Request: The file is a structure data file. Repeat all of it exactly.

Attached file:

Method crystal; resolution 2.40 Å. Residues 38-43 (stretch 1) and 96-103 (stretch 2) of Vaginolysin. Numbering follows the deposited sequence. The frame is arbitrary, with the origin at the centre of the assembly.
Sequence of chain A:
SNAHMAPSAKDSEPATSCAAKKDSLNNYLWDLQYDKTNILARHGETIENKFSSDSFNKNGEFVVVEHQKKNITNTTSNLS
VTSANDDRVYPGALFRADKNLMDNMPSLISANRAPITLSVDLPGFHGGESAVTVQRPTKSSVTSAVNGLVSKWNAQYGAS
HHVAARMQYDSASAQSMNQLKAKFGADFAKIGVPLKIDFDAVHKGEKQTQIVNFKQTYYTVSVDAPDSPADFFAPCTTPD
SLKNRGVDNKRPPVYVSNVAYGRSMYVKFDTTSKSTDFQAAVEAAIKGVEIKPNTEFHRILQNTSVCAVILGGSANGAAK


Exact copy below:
Method crystal; resolution 2.40 Å. Residues 38-43 (stretch 1) and 96-103 (stretch 2) of Vaginolysin. Numbering follows the deposited sequence. The frame is arbitrary, with the origin at the centre of the assembly.
Sequence of chain A:
SNAHMAPSAKDSEPATSCAAKKDSLNNYLWDLQYDKTNILARHGETIENKFSSDSFNKNGEFVVVEHQKKNITNTTSNLS
VTSANDDRVYPGALFRADKNLMDNMPSLISANRAPITLSVDLPGFHGGESAVTVQRPTKSSVTSAVNGLVSKWNAQYGAS
HHVAARMQYDSASAQSMNQLKAKFGADFAKIGVPLKIDFDAVHKGEKQTQIVNFKQTYYTVSVDAPDSPADFFAPCTTPD
SLKNRGVDNKRPPVYVSNVAYGRSMYVKFDTTSKSTDFQAAVEAAIKGVEIKPNTEFHRILQNTSVCAVILGGSANGAAK